Three prominent members from IABC’s NSW and ACT community, share their views on the theme of this year’s International Women’s Day: Pledge for Parity
I was pleased to see that this year’s International Women’s Day theme focuses on a goal. For many years I have celebrated inspirational women at IWD events, but the Pledge for Parity is about purposeful action.
We know in business and in life, that a destination can’t be reached without a clear direction.
This is especially the case for women who still struggle for equality in society.
Women suffer violence and discrimination – we must say no and rally to address these wrongs.
Individually we need to set our own goals to realise our potential, and to stand up against discrimination.
When I talk to women about their careers I often sense hesitation, humility, a bias toward smaller goals. We share stories of our male colleagues who have a can-do attitude and get that promotion and appear to confidently negotiate a good package.
As women we need to stop the negative self-talk, stop apologising, be true to our own leadership style, and maintain a bias toward optimism.
As colleagues in our profession we can help each other through mentoring, and professional development. IABC’s career path can help us develop the skill to pursue our career goals, and through our networks and friendships, the confidence to persevere.
Parity is a way off, but setting a shared, conscious goal, is the way to advance to realise our full potential.
IABC Asia-Pacific Chair
Helping women and girls achieve their ambitions has been a priority since my earliest career in an industry (architecture) where, at the time, women were rare and certainly not encouraged. But on those rare occasions when men have asked for my help, it has been given just as readily.
As a 24-year veteran of IABC, I strive always to uphold IABC’s Code of Ethics, one aspect of which is: Professional communicators are sensitive to cultural values and beliefs and engage in fair and balanced communication activities that foster and encourage mutual understanding.
My focus right now has to be on valuing women’s and men’s contributions equally. The reason: in a world where exclusion and exclusivity appear to be the norm, we see on a daily basis in the news the disastrous results of excluding people from groups – this applies to both sides of any duality.
We have enough war in our world without having to fuel gender war. In our workplaces and families, we need to encourage flexibility and agility in working and dealing with each other, supporting both women and men to achieve this. That’s where we do each have the power to influence how our society as a whole can help meet the pledge for parity.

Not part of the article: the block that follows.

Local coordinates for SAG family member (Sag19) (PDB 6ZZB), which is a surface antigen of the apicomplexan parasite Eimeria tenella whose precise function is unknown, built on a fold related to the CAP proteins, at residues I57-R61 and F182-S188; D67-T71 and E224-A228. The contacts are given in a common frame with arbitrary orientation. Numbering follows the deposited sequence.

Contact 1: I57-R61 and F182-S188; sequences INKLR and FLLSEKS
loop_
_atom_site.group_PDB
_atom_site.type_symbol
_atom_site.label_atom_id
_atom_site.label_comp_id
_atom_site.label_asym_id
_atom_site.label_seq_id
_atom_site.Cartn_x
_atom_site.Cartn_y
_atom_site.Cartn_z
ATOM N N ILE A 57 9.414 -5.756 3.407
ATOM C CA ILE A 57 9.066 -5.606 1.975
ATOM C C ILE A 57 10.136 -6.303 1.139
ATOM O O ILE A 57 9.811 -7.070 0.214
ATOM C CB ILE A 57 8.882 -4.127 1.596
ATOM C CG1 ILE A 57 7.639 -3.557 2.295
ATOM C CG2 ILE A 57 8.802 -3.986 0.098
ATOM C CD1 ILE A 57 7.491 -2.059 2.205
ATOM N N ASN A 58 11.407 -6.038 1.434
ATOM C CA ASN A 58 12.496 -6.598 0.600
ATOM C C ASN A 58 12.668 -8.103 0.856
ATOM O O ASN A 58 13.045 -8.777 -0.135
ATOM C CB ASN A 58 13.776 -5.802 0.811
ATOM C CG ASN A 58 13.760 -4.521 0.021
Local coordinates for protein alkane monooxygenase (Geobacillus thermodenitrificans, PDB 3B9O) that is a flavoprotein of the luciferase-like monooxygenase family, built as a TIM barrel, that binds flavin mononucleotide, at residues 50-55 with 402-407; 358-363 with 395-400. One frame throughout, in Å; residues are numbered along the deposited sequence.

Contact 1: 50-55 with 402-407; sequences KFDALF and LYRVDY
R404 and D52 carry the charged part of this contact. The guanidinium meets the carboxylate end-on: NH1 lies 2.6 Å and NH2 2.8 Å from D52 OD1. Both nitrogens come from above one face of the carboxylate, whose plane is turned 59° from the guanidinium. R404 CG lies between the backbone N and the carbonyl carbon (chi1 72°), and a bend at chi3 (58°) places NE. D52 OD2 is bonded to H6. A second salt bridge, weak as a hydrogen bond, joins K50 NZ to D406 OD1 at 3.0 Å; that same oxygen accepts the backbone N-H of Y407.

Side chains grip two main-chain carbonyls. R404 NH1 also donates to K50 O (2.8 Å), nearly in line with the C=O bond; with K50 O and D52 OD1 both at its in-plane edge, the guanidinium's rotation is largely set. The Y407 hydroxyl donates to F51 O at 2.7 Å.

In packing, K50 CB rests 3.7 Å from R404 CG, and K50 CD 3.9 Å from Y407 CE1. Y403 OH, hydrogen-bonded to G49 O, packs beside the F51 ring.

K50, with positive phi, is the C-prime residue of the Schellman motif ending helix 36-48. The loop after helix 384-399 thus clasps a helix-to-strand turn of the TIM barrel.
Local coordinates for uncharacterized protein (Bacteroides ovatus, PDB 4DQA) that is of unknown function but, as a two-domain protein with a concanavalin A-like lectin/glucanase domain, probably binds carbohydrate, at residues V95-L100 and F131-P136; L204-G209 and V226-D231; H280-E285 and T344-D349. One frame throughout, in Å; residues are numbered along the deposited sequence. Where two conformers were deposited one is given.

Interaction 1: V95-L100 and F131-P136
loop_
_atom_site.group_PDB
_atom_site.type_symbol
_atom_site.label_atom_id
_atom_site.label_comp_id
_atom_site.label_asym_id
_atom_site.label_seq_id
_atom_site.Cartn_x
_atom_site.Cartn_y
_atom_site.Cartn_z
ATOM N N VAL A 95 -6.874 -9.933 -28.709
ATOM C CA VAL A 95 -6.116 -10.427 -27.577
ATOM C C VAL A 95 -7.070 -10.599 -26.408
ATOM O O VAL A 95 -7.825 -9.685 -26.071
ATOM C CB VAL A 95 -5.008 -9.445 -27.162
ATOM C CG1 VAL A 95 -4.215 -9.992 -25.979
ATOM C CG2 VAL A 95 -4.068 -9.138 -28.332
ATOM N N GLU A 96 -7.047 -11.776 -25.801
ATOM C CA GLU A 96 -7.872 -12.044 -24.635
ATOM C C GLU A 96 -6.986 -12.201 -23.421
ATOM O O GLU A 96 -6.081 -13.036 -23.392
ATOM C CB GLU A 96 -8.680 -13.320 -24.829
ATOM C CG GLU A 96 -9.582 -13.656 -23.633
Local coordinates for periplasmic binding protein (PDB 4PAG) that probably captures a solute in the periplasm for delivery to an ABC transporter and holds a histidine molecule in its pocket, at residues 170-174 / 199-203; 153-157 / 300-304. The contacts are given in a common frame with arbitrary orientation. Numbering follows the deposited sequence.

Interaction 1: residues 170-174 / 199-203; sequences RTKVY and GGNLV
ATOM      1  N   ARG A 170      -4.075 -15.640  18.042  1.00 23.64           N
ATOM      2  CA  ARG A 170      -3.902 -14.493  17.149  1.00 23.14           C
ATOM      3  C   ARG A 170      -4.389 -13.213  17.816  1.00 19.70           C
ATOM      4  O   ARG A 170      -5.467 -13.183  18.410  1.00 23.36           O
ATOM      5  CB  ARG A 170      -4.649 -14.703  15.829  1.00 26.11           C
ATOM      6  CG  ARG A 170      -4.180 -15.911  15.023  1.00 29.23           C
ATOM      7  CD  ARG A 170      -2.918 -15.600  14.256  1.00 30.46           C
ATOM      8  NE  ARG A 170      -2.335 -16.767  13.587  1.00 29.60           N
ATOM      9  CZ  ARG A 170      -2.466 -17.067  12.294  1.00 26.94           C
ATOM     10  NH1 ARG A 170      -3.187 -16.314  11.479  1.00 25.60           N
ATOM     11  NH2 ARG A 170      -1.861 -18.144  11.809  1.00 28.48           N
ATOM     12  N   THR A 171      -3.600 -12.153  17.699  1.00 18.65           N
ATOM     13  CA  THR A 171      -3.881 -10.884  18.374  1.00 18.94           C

Meryl David, ABC
Global Communication Certification Council (GCCC) Member
This International Women’s Day I’ll be at home preparing for the arrival of my fifth child. Yep, fifth. And I’m doing this with a *relative* sense of calm because I know my senior communications position will be there for me when I return from maternity leave. My peers and boss have faith that I will continue to deliver, and because flexible workplace arrangements are in place for me.
I’m very aware that this makes me one of the luckier ones, so I’m determined to do what I can to ensure that women continue to have opportunities throughout their careers, including when juggling parenting and caring commitments. Flexible working policies – like Ogilvy PR’s Agile Working initiative – allow people to keep contributing while still living their lives and doing what’s important to them. For me, it’s crucial that these policies are extended to men as well – I’d love to see more dads feeling it’s OK to do school drop off and pick-ups – because then flexible working becomes the norm and not a special consideration for working mums. Who, just quietly, feel guilty enough already thank you very much!
Let’s face it, we are in the digital age and technology is there to help up connect, work and contribute in different places. Flexible working makes great business sense as it increases loyalty and retention, both important factors when there’s a war for talent in the communications field.
If there is one piece of advice I would give to female leaders in our industry (aspiring or actual), it’s don’t apologise for working in this way. These measures have been introduced to keep people just like you so embrace them. Back yourself and importantly, make sure you are opening the door for others to follow in your footsteps.
Susan Redden Makatoa
Group Managing Director, Corporate at Ogilvy Public Relations